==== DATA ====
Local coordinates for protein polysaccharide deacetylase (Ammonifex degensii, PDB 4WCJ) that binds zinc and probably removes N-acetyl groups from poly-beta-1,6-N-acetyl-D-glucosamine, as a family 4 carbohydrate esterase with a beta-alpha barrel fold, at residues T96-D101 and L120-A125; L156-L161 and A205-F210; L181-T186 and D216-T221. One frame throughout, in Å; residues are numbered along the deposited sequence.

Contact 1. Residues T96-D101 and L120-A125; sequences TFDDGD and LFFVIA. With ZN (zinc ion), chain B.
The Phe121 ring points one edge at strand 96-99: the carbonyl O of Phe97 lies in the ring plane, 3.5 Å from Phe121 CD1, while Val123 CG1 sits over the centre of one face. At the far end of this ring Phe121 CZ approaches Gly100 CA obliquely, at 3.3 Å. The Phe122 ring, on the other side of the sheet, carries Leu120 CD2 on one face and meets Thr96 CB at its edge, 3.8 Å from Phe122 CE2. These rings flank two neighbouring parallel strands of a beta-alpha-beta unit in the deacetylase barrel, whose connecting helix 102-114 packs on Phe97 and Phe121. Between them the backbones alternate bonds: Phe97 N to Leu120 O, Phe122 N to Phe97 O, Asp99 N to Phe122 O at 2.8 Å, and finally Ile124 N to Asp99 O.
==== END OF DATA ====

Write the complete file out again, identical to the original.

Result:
Local coordinates for protein polysaccharide deacetylase (Ammonifex degensii, PDB 4WCJ) that binds zinc and probably removes N-acetyl groups from poly-beta-1,6-N-acetyl-D-glucosamine, as a family 4 carbohydrate esterase with a beta-alpha barrel fold, at residues T96-D101 and L120-A125; L156-L161 and A205-F210; L181-T186 and D216-T221. One frame throughout, in Å; residues are numbered along the deposited sequence.

Contact 1. Residues T96-D101 and L120-A125; sequences TFDDGD and LFFVIA. With ZN (zinc ion), chain B.
The Phe121 ring points one edge at strand 96-99: the carbonyl O of Phe97 lies in the ring plane, 3.5 Å from Phe121 CD1, while Val123 CG1 sits over the centre of one face. At the far end of this ring Phe121 CZ approaches Gly100 CA obliquely, at 3.3 Å. The Phe122 ring, on the other side of the sheet, carries Leu120 CD2 on one face and meets Thr96 CB at its edge, 3.8 Å from Phe122 CE2. These rings flank two neighbouring parallel strands of a beta-alpha-beta unit in the deacetylase barrel, whose connecting helix 102-114 packs on Phe97 and Phe121. Between them the backbones alternate bonds: Phe97 N to Leu120 O, Phe122 N to Phe97 O, Asp99 N to Phe122 O at 2.8 Å, and finally Ile124 N to Asp99 O.